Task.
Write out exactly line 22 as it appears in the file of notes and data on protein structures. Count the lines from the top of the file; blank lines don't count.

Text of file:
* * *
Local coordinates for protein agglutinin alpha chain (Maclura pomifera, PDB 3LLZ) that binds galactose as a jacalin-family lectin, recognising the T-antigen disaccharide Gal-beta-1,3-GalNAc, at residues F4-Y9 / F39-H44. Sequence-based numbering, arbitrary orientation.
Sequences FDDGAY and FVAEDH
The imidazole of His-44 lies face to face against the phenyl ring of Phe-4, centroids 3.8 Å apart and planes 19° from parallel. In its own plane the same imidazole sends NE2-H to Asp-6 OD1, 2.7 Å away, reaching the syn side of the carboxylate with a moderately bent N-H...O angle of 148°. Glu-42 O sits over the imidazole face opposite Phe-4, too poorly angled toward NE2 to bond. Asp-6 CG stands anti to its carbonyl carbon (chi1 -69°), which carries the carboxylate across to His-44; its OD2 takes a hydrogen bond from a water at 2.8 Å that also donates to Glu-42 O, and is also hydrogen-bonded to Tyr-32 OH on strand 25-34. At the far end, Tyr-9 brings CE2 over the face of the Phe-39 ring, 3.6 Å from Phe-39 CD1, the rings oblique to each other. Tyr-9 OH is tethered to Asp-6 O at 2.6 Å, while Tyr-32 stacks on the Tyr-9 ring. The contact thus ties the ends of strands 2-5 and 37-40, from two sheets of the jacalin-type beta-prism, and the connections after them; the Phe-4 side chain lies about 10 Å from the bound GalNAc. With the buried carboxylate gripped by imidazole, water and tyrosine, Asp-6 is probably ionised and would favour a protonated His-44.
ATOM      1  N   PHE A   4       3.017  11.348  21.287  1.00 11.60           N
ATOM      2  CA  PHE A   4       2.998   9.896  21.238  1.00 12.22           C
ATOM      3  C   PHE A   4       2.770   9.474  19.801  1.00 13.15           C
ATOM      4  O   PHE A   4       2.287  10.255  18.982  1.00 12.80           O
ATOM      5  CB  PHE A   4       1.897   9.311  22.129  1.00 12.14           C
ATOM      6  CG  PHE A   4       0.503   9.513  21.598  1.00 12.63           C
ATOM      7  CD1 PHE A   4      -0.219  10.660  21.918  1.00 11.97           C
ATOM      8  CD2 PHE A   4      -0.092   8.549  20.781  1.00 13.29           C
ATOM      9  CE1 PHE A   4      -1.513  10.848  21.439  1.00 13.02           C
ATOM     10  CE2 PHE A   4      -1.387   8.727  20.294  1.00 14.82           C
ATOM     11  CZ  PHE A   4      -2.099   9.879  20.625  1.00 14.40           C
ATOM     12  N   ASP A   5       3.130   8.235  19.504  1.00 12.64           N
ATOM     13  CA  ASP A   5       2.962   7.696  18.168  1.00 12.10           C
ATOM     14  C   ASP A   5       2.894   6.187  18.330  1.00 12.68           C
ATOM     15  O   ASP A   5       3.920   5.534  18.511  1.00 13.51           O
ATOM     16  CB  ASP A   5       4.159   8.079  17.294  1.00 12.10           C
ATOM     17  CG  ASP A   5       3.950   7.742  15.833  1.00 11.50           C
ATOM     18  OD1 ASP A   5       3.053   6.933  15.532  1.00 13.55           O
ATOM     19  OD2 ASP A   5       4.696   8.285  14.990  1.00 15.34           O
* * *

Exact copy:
ATOM     19  OD2 ASP A   5       4.696   8.285  14.990  1.00 15.34           O